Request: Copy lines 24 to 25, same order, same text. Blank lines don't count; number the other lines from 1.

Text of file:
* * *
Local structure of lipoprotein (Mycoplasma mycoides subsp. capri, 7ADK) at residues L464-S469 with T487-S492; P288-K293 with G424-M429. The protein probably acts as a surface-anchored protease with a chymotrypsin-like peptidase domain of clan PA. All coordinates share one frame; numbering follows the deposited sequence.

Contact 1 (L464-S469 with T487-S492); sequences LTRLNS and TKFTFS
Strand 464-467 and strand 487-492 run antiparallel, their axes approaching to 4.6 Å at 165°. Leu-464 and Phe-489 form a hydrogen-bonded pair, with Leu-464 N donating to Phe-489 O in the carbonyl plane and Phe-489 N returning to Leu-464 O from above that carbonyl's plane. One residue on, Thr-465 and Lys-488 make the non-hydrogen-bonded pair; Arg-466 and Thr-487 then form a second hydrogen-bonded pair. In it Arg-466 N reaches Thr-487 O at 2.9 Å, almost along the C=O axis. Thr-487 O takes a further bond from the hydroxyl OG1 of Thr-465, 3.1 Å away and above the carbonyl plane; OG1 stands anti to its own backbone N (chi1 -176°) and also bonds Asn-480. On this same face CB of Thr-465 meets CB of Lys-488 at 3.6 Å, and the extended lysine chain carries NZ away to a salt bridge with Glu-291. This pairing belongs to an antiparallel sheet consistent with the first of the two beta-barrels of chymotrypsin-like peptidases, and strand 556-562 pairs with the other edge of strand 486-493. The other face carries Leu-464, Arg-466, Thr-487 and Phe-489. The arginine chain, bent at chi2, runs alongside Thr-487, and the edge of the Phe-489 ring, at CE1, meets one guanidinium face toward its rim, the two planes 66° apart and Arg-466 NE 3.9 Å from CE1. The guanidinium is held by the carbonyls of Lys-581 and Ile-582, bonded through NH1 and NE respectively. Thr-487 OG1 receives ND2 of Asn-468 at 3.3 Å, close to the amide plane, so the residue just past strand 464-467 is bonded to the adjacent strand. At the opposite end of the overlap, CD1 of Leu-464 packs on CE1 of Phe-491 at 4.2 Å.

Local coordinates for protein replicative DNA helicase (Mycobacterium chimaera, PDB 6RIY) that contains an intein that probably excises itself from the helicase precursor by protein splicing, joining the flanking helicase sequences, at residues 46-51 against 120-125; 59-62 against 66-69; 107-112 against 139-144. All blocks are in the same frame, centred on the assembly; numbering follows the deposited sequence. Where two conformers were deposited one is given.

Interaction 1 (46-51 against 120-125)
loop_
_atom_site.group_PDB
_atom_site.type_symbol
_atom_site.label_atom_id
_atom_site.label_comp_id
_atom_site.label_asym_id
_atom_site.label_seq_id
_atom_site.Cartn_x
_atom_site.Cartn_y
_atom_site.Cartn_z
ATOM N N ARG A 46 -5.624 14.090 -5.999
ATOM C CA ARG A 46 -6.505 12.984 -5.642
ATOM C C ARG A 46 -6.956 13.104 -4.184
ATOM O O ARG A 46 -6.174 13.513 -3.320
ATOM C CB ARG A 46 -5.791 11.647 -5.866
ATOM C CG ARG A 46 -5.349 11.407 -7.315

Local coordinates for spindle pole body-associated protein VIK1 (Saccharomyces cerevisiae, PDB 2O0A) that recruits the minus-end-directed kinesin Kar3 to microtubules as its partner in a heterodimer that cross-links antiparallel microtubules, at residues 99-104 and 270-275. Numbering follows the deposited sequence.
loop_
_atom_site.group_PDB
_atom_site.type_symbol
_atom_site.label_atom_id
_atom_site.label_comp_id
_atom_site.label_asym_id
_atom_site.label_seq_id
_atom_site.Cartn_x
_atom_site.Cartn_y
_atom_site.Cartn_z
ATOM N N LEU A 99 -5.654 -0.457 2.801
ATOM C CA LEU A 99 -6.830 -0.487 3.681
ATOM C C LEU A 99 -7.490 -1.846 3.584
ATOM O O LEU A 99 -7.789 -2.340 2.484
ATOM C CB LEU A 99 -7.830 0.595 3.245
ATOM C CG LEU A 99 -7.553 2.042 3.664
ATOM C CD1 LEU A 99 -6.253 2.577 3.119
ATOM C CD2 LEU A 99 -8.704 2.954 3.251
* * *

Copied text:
_atom_site.group_PDB
_atom_site.type_symbol